🌸 If you find something like this, you can send Social Security a brief written note requesting that they consider these records when determining your the onset date of your disability. List the name and date of the record and attach a copy. If you have a lawyer, you can work with your lawyer to do this. If not, you can do this on your own. Be sure it goes directly to the person handling your case.

🌸 If you wish, you can also attach a list of specific quotes or statements in your past records that you hope they will consider. For example, lab test outcomes, or specific sentences your doctor wrote, or dates when specific symptoms were listed. Be sure to include the name and date of the records your are quoting.

🌸 It is very common for important information to get overlooked in Social Security cases. There are often hundreds of pages of medical records, and the person who is making the decision is never going to spend as much time as you will combing through them. That is why it will help if you can point out anything important.

🌸 If you can’t find any strong records from the past, it is still possible to get approved, but may be more difficult. Just submit anything you possibly can find, and make your current records as strong as possible.

🌸 If you are still seeing the same doctor you were in the past, this can be a big help. Ask that doctor to write a letter stating their medical opinion about when you became disabled and noting that they were your treating doctor at that time.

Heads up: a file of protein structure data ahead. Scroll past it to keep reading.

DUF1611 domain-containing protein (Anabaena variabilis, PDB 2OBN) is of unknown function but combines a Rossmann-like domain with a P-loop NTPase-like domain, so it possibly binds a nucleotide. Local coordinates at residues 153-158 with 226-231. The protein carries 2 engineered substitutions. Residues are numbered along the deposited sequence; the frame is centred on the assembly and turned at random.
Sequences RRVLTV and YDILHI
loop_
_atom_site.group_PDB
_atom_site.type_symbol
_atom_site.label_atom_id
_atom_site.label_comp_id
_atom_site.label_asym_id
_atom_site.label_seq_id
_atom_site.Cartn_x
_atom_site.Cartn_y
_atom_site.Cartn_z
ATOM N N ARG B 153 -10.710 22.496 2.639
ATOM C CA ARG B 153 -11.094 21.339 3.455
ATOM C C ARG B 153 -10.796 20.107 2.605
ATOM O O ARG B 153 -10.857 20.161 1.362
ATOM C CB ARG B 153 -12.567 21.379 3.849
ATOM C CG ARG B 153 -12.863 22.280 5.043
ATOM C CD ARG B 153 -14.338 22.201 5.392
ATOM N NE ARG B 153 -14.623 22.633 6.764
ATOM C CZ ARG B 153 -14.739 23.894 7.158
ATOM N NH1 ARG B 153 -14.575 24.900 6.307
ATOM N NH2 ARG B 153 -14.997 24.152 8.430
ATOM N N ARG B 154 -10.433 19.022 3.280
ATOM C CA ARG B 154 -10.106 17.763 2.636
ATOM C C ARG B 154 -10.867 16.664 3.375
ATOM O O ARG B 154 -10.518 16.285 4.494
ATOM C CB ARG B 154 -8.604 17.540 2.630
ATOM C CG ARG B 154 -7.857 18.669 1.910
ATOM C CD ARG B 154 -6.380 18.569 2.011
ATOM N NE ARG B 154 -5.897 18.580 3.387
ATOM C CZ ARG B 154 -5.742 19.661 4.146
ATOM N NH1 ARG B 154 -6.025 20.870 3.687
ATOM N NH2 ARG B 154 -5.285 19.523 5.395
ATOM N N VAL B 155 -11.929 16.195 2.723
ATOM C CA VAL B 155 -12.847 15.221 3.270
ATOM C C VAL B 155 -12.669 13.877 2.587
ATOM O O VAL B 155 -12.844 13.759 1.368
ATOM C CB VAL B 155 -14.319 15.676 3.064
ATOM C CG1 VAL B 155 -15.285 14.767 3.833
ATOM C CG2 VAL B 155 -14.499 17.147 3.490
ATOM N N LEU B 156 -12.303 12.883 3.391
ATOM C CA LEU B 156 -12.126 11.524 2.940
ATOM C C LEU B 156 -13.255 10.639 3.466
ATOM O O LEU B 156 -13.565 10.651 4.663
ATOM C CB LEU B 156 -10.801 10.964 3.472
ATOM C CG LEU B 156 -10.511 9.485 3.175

🌸 If you are not still seeing the same doctor, you can try to track down your old doctor and see if they are willing to write you a letter.

🌸 You can also ask your current doctor to review your old records with you (warning: never hand a doctor a huge pile of papers. Bring a short summary outline or a few of the most important pages). Even if they were not your doctor at the time, your doctor can still write a letter that the symptoms noted at that time are consistent with your current disability. See Michelle’s story above. She did this and it worked!

🌸  Be prepared to be plucky! It is unlikely a lawyer will help you out here, so you may have to do to apply on your own. Don’t worry, many people apply without a lawyer. Most people who post here who their cases at the beginning did it themselves.

🌸 If you already have a lawyer, they may drop you when they realize your work credits have expired, or they may decide to continue the case. Either way, they are never going to do all the good things on this page that you can do for yourself. Once again, be plucky!

🌸  One person also arranged for their doctor to testify at their hearing. The doctor did this by phone. It was a brief phone call that did not impose on the doctor and only took 15 minutes. The doctor explained their medical opinion about when the person became disabled. It worked!


Learn More

Going back in time is not your only option. Here are some more options for How to Apply for Disability When You are Told You Can’t Apply for Disability

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Robin Mead